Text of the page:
This article was written by Colin Robertson, a former Canadian diplomat. It originally appeared in the Globe and Mail on July 7, 2015.
The anniversary of the United Nations Charter, signed in San Francisco 70 years ago, passed unremarked by the Harper government. Too bad, given Canada’s helpful role in drafting the Charter.
Usually the Harper government does not miss an opportunity to mark significant anniversaries. To its credit, the Harper government has incorporated a strong historical component into the civic liturgy that aspirant citizens must learn.
In a country as young and diverse as Canada, celebrating our heritage moments are important in the development of shared national identity. Two world wars, involving valour and sacrifice, propelled Canada from colony to nation and thence to middle power. As the Second World War drew to a close, our diplomats – notably Lester Pearson, Escott Reid, Norman Robertson, Hume Wrong– laboured with fellow diplomats “to save succeeding generations from the scourge of war” as the preamble to the UN Charter would later state.
Canada had two objectives in San Francisco: first, acknowledgment that middle powers deserved differentiation in treatment. Second, recognition that competence or “functionalism,” rather than mere size, should weigh in representation to the specialized agencies dealing with food, health, refugees, education and culture, economics and social policy.
The Charter acknowledged both Canadian objectives.
While the big powers achieved permanent place on the Security Council, there would be no concert of great powers. The Security Council would include additional, temporary members selected regionally, thus giving positional opportunity to the middle powers. Membership in the General Assembly was based on one nation, one vote.
The Canadians’ work in San Francisco during the late spring and early summer of 1945 was not without diversion. In perhaps the funniest diary entry in his The Siren Years, Charles Ritchie records a visit to a ranch-cum-brothel in the company of unappreciative colleagues.
Canadian diplomacy developed a reputation in following years as the helpful fixer and a bridge between big and small, east and west, north and south. Canadian John Humphreys was instrumental in designing the Universal Declaration of Human Rights (1948). Canadians helped to broker the compromise admitting both Soviet bloc and post-colonial nations (1955). For his pivotal role in devising the peacekeeping formula resolving the Suez crisis, Mr. Pearson earned the Nobel Peace Prize (1957).
Peacekeeping has evolved but the blue berets still have a popular hold on the Canadian psyche because they reflect how we see ourselves, and want to be seen, internationally.
When the 1988 Nobel Peace Prize was awarded to UN peacekeepers, more than 80,000 past and present members of the Canadian Armed Forces could share in the honour. On Ottawa’s Sussex Drive, the statue –Reconciliation – commemorates peacekeeping.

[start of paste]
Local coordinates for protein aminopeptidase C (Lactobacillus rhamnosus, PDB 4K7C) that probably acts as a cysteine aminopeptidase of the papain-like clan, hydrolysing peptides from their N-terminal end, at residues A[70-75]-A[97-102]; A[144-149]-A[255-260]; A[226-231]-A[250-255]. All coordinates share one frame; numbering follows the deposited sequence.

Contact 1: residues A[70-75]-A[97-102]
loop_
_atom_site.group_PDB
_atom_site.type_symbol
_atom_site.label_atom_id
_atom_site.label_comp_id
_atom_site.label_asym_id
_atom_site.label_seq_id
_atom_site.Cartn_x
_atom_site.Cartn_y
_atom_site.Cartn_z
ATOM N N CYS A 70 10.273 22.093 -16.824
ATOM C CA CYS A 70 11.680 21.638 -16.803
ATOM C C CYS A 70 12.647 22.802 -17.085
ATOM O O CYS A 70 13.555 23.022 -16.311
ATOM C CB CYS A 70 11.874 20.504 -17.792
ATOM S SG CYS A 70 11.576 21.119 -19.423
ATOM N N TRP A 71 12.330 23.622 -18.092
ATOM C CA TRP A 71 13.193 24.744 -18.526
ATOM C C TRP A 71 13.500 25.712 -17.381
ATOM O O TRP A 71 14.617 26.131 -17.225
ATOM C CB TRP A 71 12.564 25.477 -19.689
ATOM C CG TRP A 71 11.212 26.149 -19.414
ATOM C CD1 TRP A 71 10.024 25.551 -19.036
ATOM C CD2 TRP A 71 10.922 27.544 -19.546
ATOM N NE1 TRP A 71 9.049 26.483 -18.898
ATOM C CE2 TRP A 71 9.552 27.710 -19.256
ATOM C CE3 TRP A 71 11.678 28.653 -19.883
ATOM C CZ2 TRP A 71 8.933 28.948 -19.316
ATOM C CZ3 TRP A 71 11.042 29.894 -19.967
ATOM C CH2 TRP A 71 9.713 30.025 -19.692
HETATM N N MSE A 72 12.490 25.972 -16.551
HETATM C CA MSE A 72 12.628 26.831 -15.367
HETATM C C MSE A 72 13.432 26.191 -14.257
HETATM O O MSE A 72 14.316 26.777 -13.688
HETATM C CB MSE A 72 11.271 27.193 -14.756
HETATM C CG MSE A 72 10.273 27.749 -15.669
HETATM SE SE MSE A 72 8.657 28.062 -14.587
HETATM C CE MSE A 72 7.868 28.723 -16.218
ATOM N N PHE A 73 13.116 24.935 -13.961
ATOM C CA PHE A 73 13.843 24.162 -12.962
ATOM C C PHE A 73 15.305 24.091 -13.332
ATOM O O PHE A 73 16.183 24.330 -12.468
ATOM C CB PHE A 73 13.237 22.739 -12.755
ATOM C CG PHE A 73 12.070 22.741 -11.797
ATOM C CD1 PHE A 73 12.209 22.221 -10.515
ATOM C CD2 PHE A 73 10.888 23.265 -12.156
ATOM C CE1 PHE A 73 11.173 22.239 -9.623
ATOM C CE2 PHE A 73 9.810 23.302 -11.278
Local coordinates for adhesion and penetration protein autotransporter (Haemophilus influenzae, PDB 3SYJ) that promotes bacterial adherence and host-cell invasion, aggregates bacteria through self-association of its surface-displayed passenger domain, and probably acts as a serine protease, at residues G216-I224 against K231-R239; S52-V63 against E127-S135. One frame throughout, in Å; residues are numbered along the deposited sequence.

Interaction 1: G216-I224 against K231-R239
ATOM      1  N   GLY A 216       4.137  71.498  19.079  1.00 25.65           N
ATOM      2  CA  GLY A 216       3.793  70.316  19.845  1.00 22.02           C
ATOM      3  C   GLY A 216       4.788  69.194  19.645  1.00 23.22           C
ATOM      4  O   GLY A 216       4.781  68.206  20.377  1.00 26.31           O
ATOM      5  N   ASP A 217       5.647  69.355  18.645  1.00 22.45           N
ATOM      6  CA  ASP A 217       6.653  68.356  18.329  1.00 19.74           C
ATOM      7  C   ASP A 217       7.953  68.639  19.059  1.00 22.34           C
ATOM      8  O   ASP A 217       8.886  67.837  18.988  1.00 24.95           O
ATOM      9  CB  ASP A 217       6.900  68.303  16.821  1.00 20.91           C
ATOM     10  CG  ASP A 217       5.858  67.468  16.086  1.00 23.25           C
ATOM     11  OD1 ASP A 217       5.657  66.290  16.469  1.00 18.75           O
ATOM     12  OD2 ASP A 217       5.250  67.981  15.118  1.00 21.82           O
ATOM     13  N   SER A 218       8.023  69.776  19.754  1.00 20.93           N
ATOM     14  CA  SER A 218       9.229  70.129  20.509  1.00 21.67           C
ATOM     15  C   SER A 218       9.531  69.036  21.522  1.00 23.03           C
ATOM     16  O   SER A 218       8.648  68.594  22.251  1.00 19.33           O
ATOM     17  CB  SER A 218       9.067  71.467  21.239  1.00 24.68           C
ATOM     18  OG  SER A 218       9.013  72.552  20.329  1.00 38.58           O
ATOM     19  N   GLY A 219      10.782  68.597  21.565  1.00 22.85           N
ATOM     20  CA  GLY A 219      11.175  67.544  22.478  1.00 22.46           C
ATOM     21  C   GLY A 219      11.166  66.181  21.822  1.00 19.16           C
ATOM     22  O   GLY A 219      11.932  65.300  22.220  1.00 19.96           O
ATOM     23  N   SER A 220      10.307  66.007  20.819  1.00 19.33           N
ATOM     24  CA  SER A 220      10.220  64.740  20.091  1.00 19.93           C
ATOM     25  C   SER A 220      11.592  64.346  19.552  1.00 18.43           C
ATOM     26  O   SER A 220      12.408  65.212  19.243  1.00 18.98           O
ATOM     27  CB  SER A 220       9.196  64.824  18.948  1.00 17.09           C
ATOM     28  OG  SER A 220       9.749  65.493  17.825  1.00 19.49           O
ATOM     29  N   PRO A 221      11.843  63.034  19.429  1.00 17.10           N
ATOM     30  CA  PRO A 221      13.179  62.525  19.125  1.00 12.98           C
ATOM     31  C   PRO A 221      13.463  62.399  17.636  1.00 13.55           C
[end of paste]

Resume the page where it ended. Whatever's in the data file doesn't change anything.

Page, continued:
Sadly, we no longer share our expertise on peace operations. The doors to the Pearson Peacekeeping Centre were closed in 2013. Through 20 years of operation, it provided training for more than 18,000 peacekeepers from more than 150 countries.
Global peacekeeping operations are more active than ever before. More than 130,000 blue berets are engaged in 16 operations, mostly in Africa and the Middle East. The UN budget for peacekeeping is just over $7 billion, less than half of 1 per cent of world military expenditures. Canada ranks ninth in financial contributors but there are currently only 115 Canadians engaged in UN peacekeeping.
To mark Canada’s contribution to the UN Charter and the United Nations, the Harper government could do the following:
First, restore the bronze statue of Mr. Pearson and his Nobel Peace Prize to pride of place in our Foreign Ministry headquarters. At the same time, restore the Alfred Pellan paintings – Canada West, Canada East – to the front lobby. The gargantuan photograph of the Queen would not be out of place in Kim Jong-un’s Hermit Kingdom but it fails Walter Bagehot’s “dignified capacity” test of constitutional monarchy.
Second, Prime Minister Stephen Harper should break from electioneering and speak at September’s General Assembly about the role of middle powers and the enduring relevance of functionalism. He should announce that Canada will seek election to the Security Council in 2017 as the champion of middle powers.
Third, given Canadian experience, we should respond affirmatively to UN Secretary-General Ban Ki-Moon’s appeal for peacekeepers by reactivating the training programs of our peace and security operations.
The UN has never achieved the aspirations of its founders. It remains a work in progress and that progress depends on the collective will of its individual members. But its achievements far outweigh its shortcomings, especially in the work of its functional agencies. A part of Canadian heritage, the UN deserves our continued support and recognition.